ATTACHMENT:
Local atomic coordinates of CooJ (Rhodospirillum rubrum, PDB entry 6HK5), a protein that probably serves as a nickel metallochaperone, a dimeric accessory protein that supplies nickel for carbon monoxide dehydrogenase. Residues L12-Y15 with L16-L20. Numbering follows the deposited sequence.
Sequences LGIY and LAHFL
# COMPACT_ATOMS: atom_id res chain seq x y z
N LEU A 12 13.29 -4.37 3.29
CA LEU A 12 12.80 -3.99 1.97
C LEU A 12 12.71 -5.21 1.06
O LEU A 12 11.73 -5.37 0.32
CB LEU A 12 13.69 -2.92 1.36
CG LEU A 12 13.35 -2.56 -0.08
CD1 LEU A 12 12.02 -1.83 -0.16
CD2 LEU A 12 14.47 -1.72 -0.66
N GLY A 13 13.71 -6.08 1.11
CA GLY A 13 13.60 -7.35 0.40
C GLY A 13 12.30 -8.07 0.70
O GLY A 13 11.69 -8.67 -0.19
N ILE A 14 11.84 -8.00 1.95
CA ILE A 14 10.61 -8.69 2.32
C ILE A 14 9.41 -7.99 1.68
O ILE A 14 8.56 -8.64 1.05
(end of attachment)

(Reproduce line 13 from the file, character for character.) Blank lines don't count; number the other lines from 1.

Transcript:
CA GLY A 13 13.60 -7.35 0.40